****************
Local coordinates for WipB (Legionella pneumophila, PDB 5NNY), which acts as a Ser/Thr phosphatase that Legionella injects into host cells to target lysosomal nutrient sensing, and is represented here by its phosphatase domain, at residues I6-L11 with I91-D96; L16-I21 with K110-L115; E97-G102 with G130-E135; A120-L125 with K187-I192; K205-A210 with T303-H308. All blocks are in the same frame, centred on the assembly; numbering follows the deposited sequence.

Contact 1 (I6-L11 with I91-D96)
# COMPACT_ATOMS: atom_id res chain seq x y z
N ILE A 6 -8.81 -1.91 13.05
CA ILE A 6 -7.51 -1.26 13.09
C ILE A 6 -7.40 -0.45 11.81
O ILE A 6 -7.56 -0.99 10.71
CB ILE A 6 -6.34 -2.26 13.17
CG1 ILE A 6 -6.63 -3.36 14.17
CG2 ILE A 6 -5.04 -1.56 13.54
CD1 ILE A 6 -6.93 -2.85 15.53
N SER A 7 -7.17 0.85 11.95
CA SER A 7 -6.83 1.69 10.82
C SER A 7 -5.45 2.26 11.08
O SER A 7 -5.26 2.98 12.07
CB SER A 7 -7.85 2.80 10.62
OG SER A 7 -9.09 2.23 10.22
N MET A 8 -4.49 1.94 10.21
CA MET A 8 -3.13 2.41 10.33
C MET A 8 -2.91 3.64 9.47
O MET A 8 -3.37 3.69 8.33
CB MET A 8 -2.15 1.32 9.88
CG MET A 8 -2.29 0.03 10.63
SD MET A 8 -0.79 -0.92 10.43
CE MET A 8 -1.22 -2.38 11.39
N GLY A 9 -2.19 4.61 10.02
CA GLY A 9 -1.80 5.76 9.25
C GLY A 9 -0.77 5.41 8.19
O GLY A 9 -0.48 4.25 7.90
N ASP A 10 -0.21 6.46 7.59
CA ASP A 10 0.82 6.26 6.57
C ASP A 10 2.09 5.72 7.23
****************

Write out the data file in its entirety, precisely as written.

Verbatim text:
Local coordinates for WipB (Legionella pneumophila, PDB 5NNY), which acts as a Ser/Thr phosphatase that Legionella injects into host cells to target lysosomal nutrient sensing, and is represented here by its phosphatase domain, at residues I6-L11 with I91-D96; L16-I21 with K110-L115; E97-G102 with G130-E135; A120-L125 with K187-I192; K205-A210 with T303-H308. All blocks are in the same frame, centred on the assembly; numbering follows the deposited sequence.

Contact 1 (I6-L11 with I91-D96)
# COMPACT_ATOMS: atom_id res chain seq x y z
N ILE A 6 -8.81 -1.91 13.05
CA ILE A 6 -7.51 -1.26 13.09
C ILE A 6 -7.40 -0.45 11.81
O ILE A 6 -7.56 -0.99 10.71
CB ILE A 6 -6.34 -2.26 13.17
CG1 ILE A 6 -6.63 -3.36 14.17
CG2 ILE A 6 -5.04 -1.56 13.54
CD1 ILE A 6 -6.93 -2.85 15.53
N SER A 7 -7.17 0.85 11.95
CA SER A 7 -6.83 1.69 10.82
C SER A 7 -5.45 2.26 11.08
O SER A 7 -5.26 2.98 12.07
CB SER A 7 -7.85 2.80 10.62
OG SER A 7 -9.09 2.23 10.22
N MET A 8 -4.49 1.94 10.21
CA MET A 8 -3.13 2.41 10.33
C MET A 8 -2.91 3.64 9.47
O MET A 8 -3.37 3.69 8.33
CB MET A 8 -2.15 1.32 9.88
CG MET A 8 -2.29 0.03 10.63
SD MET A 8 -0.79 -0.92 10.43
CE MET A 8 -1.22 -2.38 11.39
N GLY A 9 -2.19 4.61 10.02
CA GLY A 9 -1.80 5.76 9.25
C GLY A 9 -0.77 5.41 8.19
O GLY A 9 -0.48 4.25 7.90
N ASP A 10 -0.21 6.46 7.59
CA ASP A 10 0.82 6.26 6.57
C ASP A 10 2.09 5.72 7.23